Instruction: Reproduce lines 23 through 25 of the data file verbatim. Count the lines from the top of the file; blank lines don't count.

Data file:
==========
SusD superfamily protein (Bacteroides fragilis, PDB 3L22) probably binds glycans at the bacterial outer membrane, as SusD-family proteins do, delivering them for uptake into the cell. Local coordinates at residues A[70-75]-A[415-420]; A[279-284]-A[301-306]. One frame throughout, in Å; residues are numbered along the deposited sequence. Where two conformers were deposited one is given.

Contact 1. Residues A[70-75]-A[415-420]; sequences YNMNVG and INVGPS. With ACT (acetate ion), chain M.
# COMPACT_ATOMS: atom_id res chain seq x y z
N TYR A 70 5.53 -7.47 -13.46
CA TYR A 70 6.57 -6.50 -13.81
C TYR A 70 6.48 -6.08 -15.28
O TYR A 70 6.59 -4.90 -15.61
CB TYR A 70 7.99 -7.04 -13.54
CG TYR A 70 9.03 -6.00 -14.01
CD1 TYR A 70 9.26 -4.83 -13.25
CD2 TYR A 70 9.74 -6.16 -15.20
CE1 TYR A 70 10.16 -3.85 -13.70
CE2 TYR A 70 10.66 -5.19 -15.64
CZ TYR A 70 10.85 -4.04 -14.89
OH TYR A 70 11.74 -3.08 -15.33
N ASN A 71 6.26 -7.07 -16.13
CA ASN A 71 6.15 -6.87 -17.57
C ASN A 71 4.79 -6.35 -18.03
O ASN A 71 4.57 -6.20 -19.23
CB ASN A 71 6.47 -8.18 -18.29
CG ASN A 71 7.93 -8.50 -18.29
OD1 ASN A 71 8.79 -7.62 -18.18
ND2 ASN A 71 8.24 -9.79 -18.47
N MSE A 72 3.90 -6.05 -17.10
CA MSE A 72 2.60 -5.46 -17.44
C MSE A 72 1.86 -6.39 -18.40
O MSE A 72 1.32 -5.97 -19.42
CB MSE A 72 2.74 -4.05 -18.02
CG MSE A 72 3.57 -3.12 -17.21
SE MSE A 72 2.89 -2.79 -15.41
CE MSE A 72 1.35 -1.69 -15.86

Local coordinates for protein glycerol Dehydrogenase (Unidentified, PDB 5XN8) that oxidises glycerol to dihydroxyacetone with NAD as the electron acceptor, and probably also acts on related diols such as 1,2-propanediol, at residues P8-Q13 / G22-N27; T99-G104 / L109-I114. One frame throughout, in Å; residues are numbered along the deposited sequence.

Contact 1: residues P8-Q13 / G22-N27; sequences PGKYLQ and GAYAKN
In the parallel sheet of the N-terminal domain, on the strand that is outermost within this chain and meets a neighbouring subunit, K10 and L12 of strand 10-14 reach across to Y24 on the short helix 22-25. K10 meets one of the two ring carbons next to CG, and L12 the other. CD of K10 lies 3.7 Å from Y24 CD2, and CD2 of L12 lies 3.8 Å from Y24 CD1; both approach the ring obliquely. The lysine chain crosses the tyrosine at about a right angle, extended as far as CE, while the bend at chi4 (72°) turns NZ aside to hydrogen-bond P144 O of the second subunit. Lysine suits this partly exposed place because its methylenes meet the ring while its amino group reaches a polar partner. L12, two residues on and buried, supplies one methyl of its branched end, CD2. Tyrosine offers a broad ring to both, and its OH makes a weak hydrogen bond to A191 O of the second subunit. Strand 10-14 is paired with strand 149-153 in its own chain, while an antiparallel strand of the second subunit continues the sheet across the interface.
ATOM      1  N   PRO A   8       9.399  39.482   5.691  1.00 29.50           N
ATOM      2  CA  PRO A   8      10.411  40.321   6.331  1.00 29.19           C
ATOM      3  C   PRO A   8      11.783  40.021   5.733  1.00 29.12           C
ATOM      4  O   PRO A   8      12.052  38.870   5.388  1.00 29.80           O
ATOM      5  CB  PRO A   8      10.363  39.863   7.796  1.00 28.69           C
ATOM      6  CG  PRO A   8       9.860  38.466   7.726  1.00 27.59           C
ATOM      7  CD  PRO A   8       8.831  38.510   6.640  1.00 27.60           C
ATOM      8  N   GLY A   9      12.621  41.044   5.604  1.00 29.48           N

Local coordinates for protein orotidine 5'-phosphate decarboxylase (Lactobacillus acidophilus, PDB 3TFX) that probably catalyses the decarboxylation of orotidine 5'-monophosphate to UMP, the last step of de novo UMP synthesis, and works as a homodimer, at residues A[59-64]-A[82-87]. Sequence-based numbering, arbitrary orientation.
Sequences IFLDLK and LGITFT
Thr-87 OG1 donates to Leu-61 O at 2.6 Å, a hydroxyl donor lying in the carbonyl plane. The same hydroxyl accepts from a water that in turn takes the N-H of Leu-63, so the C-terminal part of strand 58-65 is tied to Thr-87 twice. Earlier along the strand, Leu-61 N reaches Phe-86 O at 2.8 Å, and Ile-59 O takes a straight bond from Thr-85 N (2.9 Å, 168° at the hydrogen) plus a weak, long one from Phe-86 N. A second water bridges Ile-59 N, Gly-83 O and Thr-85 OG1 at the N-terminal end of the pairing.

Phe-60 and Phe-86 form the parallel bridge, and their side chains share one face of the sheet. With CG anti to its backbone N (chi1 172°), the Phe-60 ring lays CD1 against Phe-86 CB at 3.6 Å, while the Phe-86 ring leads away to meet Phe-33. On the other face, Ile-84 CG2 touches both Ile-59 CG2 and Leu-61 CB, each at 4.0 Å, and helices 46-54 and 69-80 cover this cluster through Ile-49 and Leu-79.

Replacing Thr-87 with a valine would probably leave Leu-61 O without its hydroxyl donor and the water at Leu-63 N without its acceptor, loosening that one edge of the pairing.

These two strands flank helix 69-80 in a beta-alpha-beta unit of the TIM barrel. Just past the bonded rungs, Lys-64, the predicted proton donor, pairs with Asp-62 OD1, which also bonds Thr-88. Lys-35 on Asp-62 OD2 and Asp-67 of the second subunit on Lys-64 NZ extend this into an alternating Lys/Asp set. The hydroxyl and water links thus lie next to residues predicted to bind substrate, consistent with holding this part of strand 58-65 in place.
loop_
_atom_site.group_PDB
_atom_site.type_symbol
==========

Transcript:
ND2 ASN A 71 8.24 -9.79 -18.47
N MSE A 72 3.90 -6.05 -17.10
CA MSE A 72 2.60 -5.46 -17.44